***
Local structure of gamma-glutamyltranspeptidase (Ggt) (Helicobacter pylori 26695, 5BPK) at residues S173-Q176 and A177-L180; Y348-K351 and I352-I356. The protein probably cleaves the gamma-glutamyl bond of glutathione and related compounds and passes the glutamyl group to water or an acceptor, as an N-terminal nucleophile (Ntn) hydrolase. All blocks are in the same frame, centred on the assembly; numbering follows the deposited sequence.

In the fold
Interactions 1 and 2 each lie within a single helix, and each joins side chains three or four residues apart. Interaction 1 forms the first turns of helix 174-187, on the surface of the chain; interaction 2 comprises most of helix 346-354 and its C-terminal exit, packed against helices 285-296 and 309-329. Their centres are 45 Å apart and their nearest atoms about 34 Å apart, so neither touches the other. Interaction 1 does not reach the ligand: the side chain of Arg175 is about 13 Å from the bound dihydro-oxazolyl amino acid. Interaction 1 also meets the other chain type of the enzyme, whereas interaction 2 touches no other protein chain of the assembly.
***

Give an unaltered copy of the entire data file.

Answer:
Local structure of gamma-glutamyltranspeptidase (Ggt) (Helicobacter pylori 26695, 5BPK) at residues S173-Q176 and A177-L180; Y348-K351 and I352-I356. The protein probably cleaves the gamma-glutamyl bond of glutathione and related compounds and passes the glutamyl group to water or an acceptor, as an N-terminal nucleophile (Ntn) hydrolase. All blocks are in the same frame, centred on the assembly; numbering follows the deposited sequence.

In the fold
Interactions 1 and 2 each lie within a single helix, and each joins side chains three or four residues apart. Interaction 1 forms the first turns of helix 174-187, on the surface of the chain; interaction 2 comprises most of helix 346-354 and its C-terminal exit, packed against helices 285-296 and 309-329. Their centres are 45 Å apart and their nearest atoms about 34 Å apart, so neither touches the other. Interaction 1 does not reach the ligand: the side chain of Arg175 is about 13 Å from the bound dihydro-oxazolyl amino acid. Interaction 1 also meets the other chain type of the enzyme, whereas interaction 2 touches no other protein chain of the assembly.